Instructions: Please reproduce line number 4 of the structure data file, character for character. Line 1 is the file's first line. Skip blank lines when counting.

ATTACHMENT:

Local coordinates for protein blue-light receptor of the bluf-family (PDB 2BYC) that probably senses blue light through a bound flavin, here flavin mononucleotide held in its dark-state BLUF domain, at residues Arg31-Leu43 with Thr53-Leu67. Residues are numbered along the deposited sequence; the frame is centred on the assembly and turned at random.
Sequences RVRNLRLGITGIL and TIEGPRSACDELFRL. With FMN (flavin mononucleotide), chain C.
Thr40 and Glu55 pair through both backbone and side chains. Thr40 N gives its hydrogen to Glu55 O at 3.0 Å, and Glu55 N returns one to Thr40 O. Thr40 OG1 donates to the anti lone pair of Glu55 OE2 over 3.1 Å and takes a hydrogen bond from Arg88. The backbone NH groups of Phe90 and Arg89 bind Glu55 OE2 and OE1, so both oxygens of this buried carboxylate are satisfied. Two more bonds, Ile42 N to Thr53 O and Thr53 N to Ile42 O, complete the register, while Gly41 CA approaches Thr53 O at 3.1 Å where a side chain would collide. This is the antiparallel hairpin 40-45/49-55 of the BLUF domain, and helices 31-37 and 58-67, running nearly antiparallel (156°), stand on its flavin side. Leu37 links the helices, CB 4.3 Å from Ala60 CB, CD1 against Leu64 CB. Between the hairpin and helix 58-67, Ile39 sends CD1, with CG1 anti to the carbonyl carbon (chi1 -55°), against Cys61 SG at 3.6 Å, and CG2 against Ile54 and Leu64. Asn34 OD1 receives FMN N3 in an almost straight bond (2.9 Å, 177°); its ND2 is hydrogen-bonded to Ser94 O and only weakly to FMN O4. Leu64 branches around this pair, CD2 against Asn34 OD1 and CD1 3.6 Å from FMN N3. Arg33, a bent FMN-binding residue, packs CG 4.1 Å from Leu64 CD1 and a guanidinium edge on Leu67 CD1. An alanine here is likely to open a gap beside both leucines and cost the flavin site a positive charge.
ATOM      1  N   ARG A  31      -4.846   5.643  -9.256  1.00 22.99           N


ATOM      1  N   ARG A  31      -4.846   5.643  -9.256  1.00 22.99           N